When Sao Paulo city officials put out a call for 4,500 public school cleaning jobs, they were unprepared for the response. More than 90,000 women applied in two days. The initiative was aimed at alleviating skyrocketing unemployment among mothers and helping schools comply with Brazil's new COVID-19 protocols for keeping classrooms hygienic. The response offers a glimpse at how Brazilian women—particularly mothers—have been disproportionally sidelined by the crisis, the AP reports. Worldwide, as schools remain closed, many mothers juggle fewer work hours with homeschooling and household duties. Others put their careers on hold, or were laid off. In Brazil, economists say, the worsening health and economic crises are further delaying the return of women to the workforce. "This job fell from the sky for me," said Marilene Paixão, one of the mothers selected for the cleaning jobs. But a month after Sao Paulo hired the women, the city closed schools again on March 15.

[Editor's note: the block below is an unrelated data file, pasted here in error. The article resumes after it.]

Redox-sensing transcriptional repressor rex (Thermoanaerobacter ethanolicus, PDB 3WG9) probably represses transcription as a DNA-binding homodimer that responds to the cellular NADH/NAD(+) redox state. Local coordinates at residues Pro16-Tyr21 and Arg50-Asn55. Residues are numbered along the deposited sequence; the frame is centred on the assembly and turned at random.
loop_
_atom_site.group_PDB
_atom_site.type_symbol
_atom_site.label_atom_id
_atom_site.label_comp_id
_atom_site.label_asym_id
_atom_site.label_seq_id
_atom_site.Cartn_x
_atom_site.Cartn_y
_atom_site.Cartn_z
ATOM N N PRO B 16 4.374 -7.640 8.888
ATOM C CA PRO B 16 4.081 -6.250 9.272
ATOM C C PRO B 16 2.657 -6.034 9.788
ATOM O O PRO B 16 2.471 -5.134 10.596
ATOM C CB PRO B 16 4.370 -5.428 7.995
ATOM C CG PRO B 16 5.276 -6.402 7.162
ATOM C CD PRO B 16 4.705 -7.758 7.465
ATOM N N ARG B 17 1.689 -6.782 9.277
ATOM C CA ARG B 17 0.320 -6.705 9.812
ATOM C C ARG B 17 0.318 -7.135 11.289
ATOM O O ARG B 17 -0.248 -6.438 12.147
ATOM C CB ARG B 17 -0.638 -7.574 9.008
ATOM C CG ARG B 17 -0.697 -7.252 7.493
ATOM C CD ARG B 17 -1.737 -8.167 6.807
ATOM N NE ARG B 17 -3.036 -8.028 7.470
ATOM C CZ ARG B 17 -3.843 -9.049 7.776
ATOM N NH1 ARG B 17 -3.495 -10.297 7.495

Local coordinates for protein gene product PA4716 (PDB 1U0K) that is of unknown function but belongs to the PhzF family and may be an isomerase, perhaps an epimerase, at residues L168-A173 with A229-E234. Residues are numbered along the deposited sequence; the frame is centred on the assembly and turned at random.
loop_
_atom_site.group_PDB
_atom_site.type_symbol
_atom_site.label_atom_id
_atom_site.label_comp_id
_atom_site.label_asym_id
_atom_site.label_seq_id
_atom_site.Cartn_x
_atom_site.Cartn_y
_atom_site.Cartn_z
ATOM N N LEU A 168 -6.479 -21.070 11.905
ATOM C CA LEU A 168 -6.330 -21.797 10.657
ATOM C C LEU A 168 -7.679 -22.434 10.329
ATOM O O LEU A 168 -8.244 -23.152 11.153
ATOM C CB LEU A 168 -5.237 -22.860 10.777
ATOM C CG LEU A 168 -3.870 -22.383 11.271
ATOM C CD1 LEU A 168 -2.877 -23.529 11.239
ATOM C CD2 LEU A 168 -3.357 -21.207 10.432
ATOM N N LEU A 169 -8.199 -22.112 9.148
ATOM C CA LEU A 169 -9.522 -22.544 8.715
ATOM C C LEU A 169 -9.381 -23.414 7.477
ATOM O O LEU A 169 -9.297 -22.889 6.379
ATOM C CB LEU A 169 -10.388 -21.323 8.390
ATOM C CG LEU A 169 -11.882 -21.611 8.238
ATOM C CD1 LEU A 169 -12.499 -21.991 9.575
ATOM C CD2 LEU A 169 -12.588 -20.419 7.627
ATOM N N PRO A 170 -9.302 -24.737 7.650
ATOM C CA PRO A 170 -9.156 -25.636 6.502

Even before the pandemic, only 53% of Brazilian women were in the labor market, compared to 71% of men. This is partly due to Brazilian women facing worse labor choices or requiring flexible hours to raise their children. Thassy Cruz, a 26-year-old nurse and single mother, lost her job at a prestigious medical facility when it began treating only COVID-19 patients. Her 8-year-old daughter Alice suffers from asthmatic bronchitis, putting her at greater risk if she caught the virus, so Cruz quit rather than work with infected patients. Now Cruz is homeschooling her daughter five days a week and has emptied her savings account. She said she feels hopeless. "Not working goes far beyond not being able to pay your bills," Cruz said. "It's about the difficulty of facing the world without having an activity to go to every day. It’s about feeling useful to yourself, and being part of a society."
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